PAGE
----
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How Do I End an Ongoing Affair?

by Kathryn Rateliff Barr, studioD

The American Association for Marriage and Family Therapy estimates that as many as 20 percent of Americans cheat on their spouses. Most affairs, says sex and relationship psychotherapist Tammy Nelson, last three years or less, and can end for various reasons including trying to make your marriage work or realizing you made a mistake.

Clear Communication

The key to ending an affair is to make your decision absolutely clear to your spouse and your lover, says Dr. Scott Haltzman, a psychiatrist and author of "The Secrets of Surviving Infidelity." He suggests you be direct about what you plan to do. Be honest with your spouse and totally cut ties with your lover.

Be Responsible

Nelson encourages those in her practice who have been involved in affairs to be responsible about how they end an affair, taking into consideration that at least three lives are involved. She recommends you treat your lover with respect and empathy, apologizing for the affair and for whatever hurt will follow the end of the relationship.

Do the Work

Nelson also advises that you can grieve the end of the affair and all that it meant to you and your lover. Your life changed because of the affair, possibly for the best, writes Nelson. Thank your affair partner for any positive changes you realize, such as a renewed enjoyment of life, a more carefree attitude or a new interest you shared. Integrate the positive changes into your old life so you don’t lose what you gained and feel drawn back into that affair or the need to begin a new affair, says Nelson. Discuss the changes with your spouse and talk about how the new you fits into your relationship.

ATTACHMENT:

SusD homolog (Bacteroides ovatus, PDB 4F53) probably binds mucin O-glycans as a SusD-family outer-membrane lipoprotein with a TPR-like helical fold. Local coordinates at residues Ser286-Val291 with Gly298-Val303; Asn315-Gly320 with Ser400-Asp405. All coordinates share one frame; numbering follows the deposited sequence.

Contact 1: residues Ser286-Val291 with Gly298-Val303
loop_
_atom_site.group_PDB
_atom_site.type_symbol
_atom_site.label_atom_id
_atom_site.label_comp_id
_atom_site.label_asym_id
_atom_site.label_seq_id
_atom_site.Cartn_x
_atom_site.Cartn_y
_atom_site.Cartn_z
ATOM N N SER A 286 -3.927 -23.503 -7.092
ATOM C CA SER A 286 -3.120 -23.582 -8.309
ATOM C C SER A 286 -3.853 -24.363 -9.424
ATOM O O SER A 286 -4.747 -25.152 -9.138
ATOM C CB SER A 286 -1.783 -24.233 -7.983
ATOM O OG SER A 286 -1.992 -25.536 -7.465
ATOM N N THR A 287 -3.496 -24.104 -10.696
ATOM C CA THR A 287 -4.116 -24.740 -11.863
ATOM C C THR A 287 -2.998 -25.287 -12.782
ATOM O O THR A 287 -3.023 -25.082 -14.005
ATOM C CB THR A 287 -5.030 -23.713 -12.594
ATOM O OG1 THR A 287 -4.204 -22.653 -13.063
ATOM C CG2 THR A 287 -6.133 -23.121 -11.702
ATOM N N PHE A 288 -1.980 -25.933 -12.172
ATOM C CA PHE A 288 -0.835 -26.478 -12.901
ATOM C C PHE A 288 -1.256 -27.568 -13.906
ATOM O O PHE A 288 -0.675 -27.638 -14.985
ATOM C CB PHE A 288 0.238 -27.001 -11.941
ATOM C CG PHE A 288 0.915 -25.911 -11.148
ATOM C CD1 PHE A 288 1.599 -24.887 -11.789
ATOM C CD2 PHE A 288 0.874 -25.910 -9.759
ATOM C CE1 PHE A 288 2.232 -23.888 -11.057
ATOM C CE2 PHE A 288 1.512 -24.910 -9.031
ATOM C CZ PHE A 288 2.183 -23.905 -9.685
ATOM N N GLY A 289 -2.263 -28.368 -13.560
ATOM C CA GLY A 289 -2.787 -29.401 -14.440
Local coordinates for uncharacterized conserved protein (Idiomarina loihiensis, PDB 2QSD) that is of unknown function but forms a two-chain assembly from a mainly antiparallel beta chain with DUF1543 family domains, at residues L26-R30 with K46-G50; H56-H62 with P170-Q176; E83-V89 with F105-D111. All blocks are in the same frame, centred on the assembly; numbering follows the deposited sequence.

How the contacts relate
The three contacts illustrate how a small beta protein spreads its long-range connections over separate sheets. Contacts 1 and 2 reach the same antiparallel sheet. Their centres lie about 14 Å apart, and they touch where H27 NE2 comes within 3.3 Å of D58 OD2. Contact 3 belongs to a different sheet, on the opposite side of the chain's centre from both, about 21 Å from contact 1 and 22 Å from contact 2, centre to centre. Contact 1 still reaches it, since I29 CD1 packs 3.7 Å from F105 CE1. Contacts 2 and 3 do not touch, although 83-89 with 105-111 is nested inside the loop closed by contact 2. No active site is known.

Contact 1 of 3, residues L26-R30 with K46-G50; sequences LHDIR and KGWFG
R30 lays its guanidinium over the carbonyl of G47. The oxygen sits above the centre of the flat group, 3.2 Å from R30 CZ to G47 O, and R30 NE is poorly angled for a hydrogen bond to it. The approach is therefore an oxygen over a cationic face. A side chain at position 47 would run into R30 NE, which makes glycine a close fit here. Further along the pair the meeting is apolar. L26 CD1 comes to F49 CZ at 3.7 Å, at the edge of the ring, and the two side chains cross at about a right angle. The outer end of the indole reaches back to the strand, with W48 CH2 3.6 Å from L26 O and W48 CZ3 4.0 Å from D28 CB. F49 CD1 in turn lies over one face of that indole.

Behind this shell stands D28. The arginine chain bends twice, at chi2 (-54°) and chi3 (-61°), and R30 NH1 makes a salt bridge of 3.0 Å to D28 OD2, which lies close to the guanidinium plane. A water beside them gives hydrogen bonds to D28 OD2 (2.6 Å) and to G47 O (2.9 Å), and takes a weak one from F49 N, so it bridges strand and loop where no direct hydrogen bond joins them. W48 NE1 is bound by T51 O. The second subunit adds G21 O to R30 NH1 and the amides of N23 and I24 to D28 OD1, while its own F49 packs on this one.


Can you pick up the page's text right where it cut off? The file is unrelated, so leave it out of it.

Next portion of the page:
Sever Ties

Your life might contain many connections from the affair that you need to toss when exiting the relationship, suggest Love Doctor, Terry Orbuch, in an article for "Psychology Today." Toss out the mental picture of what life could be if the affair became your new marriage or the fantasy of how your affair partner made you feel. Recoup your dignity and your commitment to a life of integrity and promise not to return to the secrecy, deceit and hurt that comes with an affair.

About the Author

Rev. Kathryn Rateliff Barr has taught birth, parenting, vaccinations and alternative medicine classes since 1994. She is a pastoral family counselor and has parented birth, step, adopted and foster children. She holds bachelor's degrees in English and history from Centenary College of Louisiana. Studies include midwifery, naturopathy and other alternative therapies.

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